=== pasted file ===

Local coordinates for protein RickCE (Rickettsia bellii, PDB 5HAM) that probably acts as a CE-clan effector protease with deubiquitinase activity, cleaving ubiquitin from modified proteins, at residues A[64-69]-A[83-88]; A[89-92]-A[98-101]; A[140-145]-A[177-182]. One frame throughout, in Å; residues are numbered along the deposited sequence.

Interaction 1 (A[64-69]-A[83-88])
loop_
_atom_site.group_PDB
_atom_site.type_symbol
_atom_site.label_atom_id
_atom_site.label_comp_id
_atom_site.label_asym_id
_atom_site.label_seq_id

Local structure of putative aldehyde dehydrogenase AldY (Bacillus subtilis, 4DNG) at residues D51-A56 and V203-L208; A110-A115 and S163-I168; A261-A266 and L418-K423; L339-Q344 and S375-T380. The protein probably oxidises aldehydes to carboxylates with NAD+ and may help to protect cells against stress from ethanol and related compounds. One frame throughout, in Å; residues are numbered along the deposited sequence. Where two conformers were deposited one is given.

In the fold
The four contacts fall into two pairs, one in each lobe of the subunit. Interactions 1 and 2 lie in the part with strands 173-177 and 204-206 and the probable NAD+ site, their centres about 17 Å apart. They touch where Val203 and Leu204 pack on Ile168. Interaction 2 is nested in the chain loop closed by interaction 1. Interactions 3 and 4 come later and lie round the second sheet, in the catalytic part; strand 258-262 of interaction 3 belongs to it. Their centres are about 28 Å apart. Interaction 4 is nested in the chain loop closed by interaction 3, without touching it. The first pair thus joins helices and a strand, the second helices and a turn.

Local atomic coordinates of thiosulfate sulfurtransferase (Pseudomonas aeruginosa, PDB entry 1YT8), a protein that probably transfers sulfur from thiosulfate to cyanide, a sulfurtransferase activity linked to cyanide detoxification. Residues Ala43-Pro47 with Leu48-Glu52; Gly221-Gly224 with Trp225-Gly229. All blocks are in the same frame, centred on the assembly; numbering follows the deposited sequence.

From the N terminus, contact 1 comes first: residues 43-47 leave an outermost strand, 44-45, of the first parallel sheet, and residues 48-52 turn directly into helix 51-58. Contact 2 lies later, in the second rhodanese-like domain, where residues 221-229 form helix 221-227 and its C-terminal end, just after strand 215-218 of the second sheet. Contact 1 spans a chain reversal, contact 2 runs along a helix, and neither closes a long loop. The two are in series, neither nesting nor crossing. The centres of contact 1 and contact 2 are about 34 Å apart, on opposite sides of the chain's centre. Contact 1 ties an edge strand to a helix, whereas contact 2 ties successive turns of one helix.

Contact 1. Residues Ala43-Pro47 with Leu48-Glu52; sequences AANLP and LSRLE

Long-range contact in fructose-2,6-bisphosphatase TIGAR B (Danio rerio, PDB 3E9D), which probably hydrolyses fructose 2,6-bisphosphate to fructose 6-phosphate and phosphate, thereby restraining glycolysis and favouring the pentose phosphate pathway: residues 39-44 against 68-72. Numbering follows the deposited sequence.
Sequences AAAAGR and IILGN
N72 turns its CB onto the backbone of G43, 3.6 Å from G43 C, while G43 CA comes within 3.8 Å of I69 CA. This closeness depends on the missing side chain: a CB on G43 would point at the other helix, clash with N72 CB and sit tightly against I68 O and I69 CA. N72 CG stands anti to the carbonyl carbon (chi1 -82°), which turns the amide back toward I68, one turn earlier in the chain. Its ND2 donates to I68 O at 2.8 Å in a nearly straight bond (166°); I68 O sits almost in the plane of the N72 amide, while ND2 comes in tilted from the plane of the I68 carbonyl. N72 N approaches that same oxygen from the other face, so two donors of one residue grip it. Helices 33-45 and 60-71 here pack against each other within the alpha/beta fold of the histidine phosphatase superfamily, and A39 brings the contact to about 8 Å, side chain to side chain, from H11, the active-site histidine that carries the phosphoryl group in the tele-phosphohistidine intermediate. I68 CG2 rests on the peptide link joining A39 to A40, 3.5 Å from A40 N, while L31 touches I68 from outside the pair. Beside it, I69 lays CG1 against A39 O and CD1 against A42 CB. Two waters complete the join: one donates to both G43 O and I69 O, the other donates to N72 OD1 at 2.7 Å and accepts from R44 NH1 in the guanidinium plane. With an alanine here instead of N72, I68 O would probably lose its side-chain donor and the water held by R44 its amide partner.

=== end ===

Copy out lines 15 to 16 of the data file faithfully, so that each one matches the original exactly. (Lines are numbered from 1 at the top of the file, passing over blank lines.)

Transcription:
Contact 1. Residues Ala43-Pro47 with Leu48-Glu52; sequences AANLP and LSRLE

Long-range contact in fructose-2,6-bisphosphatase TIGAR B (Danio rerio, PDB 3E9D), which probably hydrolyses fructose 2,6-bisphosphate to fructose 6-phosphate and phosphate, thereby restraining glycolysis and favouring the pentose phosphate pathway: residues 39-44 against 68-72. Numbering follows the deposited sequence.